The below illustration shows how companies may use segmentation to align services and business processes.

In the above example, customers are segmented from most to least profitable. Identifying customers that contribute negative profits to the company creates an opportunity to plug those profit leaks. Reducing costs to serve these customers creates an alternative to discontinuing these customer relationships.

There are numerous other benefits of a 360 customer view, such as cross departmental information sharing and business process orchestration. For example, sales may be wise to defer a new promotion to a customer waiting on a critical customer service response. Similarly, customer service may be wise to refer a customer incurring a challenge to sales when an additional product or service would resolve that challenge. When designing cross-departmental customer interactions, it’s important to remember that customers expect a unified and seamless experience regardless of the company department they engage.

Customer Data Types

Customer segmentation is an essential best practice in customer relationship management. However, a common mistake in customer segmentation is to group customers by their upside potential to the company and without regard to what these customers want from their suppliers.

Engaging customers in a one to one fashion at scale is best accomplished by creating finely tuned customer segments and then further appending customer profiles with demographic, transaction, environmental, behavioral and social data.

360 Customer View

Customer Demographic Data

Demographic data such as customer type, size, industry and location provide the initial basis for customer segmentation. While demographics are a common starting point, they are relatively stagnant and not good predictors of customer behaviors or contribution to key performance measures such as revenues, costs, profits and lifetime value. To better engage customers for these business drivers, companies must take the next steps of further appending customer profiles with transaction, environmental, behavioral and social data.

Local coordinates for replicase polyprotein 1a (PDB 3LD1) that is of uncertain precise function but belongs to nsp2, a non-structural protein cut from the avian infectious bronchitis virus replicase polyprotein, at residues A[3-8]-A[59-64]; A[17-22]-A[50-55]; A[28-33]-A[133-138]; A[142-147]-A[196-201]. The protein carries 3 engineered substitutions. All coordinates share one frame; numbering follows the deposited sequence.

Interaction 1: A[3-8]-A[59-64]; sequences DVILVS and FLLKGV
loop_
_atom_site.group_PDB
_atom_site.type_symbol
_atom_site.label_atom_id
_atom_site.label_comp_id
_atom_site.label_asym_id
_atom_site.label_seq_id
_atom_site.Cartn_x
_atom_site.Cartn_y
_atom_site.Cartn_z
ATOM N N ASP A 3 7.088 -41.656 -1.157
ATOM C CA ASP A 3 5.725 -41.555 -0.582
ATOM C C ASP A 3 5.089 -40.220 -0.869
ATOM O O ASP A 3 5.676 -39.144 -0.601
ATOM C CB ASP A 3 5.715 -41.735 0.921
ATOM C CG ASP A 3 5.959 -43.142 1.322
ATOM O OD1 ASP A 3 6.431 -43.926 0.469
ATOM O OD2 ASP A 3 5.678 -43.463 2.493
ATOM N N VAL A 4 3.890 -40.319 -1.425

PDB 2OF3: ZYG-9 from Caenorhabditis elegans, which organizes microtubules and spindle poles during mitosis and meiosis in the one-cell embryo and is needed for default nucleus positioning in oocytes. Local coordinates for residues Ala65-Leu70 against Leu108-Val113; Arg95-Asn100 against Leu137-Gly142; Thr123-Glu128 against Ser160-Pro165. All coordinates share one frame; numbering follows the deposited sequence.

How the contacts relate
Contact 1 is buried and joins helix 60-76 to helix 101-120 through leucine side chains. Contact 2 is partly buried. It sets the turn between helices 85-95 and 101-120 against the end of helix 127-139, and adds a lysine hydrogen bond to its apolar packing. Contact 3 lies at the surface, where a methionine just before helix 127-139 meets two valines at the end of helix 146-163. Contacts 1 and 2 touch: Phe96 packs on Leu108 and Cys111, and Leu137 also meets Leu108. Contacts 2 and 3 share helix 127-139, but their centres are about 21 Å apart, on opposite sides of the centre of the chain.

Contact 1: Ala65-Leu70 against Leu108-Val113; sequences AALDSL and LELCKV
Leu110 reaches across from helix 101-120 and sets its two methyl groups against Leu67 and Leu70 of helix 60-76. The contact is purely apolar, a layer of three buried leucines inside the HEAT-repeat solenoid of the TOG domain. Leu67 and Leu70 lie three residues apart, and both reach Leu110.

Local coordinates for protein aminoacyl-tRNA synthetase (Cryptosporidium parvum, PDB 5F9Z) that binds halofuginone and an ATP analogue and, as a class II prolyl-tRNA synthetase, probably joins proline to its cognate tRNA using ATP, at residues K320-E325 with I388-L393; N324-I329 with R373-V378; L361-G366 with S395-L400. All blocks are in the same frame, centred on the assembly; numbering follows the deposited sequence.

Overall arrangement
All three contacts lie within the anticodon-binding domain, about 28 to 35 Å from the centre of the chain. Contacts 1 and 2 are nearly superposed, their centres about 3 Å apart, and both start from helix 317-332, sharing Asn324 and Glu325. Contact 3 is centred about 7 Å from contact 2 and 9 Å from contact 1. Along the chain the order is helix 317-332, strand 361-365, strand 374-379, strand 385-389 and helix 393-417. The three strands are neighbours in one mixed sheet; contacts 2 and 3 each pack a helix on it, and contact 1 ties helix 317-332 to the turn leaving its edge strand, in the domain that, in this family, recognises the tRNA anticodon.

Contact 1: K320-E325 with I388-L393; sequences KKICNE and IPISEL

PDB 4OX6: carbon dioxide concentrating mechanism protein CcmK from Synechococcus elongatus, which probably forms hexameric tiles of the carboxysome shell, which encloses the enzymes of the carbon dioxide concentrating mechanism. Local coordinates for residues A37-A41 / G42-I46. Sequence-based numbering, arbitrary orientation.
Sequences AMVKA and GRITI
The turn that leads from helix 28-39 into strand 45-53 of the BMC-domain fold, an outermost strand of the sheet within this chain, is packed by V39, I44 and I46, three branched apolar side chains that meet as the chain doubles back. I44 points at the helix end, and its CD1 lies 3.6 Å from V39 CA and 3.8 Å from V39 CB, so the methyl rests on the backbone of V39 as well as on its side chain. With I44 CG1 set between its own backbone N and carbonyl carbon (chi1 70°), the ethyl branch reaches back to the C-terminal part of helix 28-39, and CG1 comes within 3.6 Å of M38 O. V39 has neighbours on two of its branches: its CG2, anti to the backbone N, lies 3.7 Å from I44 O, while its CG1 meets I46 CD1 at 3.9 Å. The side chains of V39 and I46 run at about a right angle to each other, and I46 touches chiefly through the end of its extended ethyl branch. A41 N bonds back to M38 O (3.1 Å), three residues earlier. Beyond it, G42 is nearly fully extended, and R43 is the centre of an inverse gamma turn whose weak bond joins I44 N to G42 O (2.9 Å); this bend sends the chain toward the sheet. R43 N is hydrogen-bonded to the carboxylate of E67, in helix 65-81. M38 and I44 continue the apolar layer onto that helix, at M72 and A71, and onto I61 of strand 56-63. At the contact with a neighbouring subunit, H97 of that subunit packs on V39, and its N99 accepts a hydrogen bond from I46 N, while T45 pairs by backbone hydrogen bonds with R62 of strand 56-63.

Customer Transaction Data

It's no secret that most companies allocate their scarce time and resources across customers regardless of customer contribution. A CRM best practice is to append customer profiles with financial transaction data in order to reallocate effort and investment to customers based on their contribution to the organization. The fastest method to an uplift in margins and profits is to invest the bulk of the company's focus and services toward the most profitable customers.

Financial transaction data may include sales, returns, referrals and costs to serve and can thereby be used to identify several key performance indicators, and answer critical questions such as:

  • What ~20% of customers generate ~75% of margins and profits
  • What ~20% of customers deliver ~80% of the referrals that result in new sales?
  • What ~5-10% of customers contribute negative profits?

Companies often take a stepping stone approach to applying financial transaction data to customer profile records, beginning with sales and expense transactions, then aggregating the data into performance measures such customer profitability and RFM (Recency Frequency Monetary) analysis, and then finally calculating longer-term customer metrics such as Customer Lifetime Value (CLV).

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When you can capture cause and effect relationship patterns and model that customer intelligence, you can predictably prescribe which actions to which customers will grow customer relationships, loyalty and customer share.